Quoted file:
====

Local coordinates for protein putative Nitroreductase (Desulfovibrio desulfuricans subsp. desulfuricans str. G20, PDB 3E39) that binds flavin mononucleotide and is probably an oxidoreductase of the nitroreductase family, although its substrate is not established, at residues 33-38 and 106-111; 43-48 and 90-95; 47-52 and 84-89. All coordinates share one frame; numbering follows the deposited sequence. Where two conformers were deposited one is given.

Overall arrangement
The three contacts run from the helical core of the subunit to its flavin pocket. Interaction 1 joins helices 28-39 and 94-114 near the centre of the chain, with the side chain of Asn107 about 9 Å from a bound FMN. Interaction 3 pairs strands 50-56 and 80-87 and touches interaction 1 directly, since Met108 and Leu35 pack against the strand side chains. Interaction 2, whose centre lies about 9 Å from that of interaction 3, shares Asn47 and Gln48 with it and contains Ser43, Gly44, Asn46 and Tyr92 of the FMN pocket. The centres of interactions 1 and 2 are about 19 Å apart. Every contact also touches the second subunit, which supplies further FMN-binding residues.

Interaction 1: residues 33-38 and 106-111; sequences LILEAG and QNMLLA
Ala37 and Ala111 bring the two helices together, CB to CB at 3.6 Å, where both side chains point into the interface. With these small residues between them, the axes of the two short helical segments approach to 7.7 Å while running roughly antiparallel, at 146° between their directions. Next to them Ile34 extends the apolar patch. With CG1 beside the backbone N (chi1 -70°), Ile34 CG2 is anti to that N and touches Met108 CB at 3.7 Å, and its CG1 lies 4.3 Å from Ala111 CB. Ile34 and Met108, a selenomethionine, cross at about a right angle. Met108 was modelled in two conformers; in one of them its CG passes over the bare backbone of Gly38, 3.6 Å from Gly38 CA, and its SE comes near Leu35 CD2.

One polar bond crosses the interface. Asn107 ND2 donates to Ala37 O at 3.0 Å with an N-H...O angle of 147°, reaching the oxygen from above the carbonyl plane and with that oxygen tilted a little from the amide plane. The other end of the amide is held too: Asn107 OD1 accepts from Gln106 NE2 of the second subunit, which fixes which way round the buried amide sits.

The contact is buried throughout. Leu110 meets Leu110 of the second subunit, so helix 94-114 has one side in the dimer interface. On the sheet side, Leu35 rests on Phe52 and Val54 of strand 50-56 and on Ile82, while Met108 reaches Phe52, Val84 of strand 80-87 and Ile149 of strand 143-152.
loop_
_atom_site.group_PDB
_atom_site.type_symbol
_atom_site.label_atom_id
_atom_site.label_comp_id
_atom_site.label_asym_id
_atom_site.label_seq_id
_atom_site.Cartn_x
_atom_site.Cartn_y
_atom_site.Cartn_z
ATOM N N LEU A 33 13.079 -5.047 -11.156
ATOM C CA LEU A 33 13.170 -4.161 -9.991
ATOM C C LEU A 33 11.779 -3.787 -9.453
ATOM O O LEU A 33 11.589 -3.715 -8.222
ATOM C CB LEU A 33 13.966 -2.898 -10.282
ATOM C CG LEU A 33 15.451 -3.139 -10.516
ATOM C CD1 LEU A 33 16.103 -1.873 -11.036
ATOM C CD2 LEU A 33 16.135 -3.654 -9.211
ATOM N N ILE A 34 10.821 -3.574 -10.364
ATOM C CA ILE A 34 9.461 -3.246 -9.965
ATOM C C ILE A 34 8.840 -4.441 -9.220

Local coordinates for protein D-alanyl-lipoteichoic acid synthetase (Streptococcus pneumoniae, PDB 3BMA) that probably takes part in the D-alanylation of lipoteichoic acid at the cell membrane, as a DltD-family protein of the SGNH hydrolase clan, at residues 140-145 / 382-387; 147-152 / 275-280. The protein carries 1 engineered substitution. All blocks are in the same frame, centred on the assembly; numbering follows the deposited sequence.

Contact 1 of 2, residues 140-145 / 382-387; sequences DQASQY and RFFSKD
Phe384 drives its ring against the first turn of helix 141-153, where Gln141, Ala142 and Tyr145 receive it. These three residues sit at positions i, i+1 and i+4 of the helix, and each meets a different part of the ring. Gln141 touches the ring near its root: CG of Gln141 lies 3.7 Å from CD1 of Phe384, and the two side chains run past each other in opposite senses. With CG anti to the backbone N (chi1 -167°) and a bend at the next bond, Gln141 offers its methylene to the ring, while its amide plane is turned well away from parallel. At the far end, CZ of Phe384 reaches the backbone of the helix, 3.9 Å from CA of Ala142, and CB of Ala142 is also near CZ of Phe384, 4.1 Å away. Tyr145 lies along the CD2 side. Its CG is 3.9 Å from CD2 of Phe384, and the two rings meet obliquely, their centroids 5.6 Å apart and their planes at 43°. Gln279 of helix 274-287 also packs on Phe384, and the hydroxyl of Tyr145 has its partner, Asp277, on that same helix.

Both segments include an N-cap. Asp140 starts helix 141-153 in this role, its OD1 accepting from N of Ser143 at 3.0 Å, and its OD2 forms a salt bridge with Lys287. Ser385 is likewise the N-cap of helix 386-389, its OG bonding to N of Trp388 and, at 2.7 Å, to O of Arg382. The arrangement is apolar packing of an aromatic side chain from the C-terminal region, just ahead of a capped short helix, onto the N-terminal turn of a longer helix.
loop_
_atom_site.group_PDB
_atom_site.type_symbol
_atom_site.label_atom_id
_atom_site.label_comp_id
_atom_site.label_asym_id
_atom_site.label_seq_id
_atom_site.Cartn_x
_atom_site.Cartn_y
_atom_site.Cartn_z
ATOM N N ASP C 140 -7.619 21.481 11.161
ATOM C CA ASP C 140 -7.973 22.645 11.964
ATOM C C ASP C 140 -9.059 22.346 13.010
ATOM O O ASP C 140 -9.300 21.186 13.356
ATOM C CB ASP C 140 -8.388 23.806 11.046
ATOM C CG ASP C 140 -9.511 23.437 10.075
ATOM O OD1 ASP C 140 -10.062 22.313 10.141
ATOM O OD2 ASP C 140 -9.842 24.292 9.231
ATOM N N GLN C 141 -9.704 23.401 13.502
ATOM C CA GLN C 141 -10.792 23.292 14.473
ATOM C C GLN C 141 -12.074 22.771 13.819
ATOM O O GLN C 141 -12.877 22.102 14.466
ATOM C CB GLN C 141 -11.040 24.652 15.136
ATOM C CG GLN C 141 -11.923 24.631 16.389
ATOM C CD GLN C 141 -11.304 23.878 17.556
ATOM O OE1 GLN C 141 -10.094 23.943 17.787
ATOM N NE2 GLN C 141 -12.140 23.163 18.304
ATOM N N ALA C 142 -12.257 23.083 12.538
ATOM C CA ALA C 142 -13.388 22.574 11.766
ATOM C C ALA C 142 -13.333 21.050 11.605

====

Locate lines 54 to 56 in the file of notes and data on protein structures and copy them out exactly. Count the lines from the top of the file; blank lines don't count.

ATOM O O GLN C 141 -12.877 22.102 14.466
ATOM C CB GLN C 141 -11.040 24.652 15.136
ATOM C CG GLN C 141 -11.923 24.631 16.389